If it shackles you, binds you, enthralls you, reaches deep within your chest to squeeze your heart – remember that none of it was designed to do what it did, because artists paint to express and not to impress.

We can only paint what we’ve experienced – personally or empathetically – rest all…even when painted or sculpted with exceptional talent, remains a craft. Noted artist, sculptor, and recipient of Padma Shri, Shri Biman Das, spoke to me during my first show and said, “the experience of pain makes an artist.” I agree. I also think that if I had a choice, I’d probably choose not be an artist than to be mauled so badly by DameĀ  Misfortune. This brings in the element of luck (or ill-luck) into the mix. The question that we who aspire to become artists, must ask ourselves is – if pain is the currency then how much of it are we willing to earn, before we can pay for our brushes and chisels to develop a core that’s connected to our heart?

Questions abound. Questions that are never answered. Questions such as: Why art emerges from pain or misfortune? Does it always happen so? I would like to say, “yes,” and yet I won’t, because that affirmation could open a densely packed can of rotting worms a.k.a. questions best left unasked and unanswered.

If you’ve been to any of my shows, you may have seen the Not-for-Sale sticker on “Re…” You probably are among those who asked why I won’t sell it.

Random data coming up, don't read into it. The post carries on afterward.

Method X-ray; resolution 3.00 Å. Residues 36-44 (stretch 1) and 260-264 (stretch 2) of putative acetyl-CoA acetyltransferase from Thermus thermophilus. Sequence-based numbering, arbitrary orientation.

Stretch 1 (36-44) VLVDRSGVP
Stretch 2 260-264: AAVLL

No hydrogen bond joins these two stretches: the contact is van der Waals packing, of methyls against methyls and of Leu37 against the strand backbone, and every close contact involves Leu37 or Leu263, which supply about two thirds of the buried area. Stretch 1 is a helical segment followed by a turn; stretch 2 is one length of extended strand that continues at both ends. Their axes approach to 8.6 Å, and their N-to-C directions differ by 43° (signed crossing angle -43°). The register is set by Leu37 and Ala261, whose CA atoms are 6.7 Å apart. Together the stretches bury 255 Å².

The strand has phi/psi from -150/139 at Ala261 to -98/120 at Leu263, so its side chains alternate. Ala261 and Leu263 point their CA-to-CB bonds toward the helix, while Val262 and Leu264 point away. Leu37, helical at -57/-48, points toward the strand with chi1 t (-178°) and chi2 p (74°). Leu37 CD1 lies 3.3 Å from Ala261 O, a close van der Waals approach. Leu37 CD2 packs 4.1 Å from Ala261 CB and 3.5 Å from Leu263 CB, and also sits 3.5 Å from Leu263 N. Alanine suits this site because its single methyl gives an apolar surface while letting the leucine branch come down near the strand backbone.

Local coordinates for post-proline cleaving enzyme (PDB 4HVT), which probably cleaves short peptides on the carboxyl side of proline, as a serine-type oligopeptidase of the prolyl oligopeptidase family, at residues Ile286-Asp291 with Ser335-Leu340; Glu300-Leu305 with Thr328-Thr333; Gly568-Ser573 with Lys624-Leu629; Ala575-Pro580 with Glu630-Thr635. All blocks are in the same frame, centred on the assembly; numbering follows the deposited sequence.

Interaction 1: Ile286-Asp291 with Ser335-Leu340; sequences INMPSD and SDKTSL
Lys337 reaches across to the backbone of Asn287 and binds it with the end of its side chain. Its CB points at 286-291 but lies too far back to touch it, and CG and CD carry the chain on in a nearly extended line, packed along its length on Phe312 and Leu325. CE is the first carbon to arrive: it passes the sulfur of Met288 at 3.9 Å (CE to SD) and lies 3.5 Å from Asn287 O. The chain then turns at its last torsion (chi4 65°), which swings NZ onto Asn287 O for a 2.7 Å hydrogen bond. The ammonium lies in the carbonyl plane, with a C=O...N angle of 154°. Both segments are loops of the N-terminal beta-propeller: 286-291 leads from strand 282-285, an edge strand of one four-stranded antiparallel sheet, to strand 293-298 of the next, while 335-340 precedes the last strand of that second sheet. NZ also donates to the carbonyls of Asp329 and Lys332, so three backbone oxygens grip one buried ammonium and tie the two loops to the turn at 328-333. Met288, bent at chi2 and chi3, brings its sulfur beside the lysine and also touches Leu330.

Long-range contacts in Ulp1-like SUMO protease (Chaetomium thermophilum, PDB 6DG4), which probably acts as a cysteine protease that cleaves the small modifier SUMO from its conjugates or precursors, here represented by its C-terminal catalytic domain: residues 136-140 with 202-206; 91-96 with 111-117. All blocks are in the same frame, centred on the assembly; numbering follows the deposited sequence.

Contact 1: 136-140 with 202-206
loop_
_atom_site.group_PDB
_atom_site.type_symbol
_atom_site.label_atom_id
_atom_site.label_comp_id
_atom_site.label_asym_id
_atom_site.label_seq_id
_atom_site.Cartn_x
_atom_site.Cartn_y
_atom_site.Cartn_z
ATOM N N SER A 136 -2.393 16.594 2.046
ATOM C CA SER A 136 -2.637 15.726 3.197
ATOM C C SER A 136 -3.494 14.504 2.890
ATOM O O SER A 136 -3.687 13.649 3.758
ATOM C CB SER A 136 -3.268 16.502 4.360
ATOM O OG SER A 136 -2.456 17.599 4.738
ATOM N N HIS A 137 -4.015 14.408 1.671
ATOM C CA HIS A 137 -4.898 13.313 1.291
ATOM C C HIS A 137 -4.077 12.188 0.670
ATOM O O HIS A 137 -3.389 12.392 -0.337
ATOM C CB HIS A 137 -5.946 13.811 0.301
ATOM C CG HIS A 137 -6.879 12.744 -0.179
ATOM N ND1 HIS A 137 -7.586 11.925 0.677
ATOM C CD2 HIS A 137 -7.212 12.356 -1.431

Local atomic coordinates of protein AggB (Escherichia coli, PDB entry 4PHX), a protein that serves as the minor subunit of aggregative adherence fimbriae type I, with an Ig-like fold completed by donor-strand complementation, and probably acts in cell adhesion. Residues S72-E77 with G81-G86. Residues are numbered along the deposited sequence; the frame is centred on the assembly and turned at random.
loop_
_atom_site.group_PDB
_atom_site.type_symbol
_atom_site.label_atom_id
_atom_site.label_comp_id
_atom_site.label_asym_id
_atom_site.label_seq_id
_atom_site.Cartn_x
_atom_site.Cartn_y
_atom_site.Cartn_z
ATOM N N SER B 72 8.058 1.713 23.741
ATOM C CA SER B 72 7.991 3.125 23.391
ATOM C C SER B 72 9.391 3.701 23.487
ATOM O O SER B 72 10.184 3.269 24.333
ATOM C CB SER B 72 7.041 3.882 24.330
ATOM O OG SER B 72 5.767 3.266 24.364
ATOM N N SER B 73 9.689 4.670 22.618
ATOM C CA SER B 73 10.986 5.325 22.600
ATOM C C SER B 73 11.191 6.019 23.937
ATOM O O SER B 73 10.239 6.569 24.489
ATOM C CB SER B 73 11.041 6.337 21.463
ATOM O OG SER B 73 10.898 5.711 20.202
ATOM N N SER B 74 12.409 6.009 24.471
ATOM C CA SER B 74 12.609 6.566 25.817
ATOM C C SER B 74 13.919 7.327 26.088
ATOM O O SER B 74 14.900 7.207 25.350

Here’s the answer:

I won’t sell “Re…” because I’ve lived through “Re…” and then survived to paint it; and also because I’ve experienced the effect it has on its viewers. When “Re…” is on display in the art-galleries, the viewer is under its influence only until they leave, carrying their unique connection with “Re…” in their hearts. They go, possibly to a warm and happy coffeeshop or restaurant, or even back to their routine, and in time they forget “Re…”

But if it’s bought – it will stay in someone’s house – to torment them each day. They’d look at it and every time find something new – feel something new…until someone else for whom it would just be four canvases with faces, would inherit it – and not feel a thing.

It is isn’t worth it – neither for “Re…” nor for the patron or me.

I’d rather destroy it before I die…but death mostly arrives unannounced, and because I don’t want to part with it while I am alive – I’d probably fail at destroying it. I don’t want to part with it because its core is still attached to my heart. Once in a while, it gives my heart a little tug making it twist in agony. Now, after having lived with “Re…” for more than five years, I can muster a faint smile I look at it and tell myself this is why I called it, “Re…”

And yet, there are things that I’ve done that I had promised myself that i would never do. Pain motivates you to find relief through a mile long range of expressions – so I honestly don’t know if I will be able to keep my promise.

“Re…” found me as its creator. It is the writer of its own destiny. It has a mind of its own. I can only wait and watch.

(Note: Written in response to the question asked by visitors to my show at the Lalit Kala Akademi. “Why Re…is Not for Sale?”)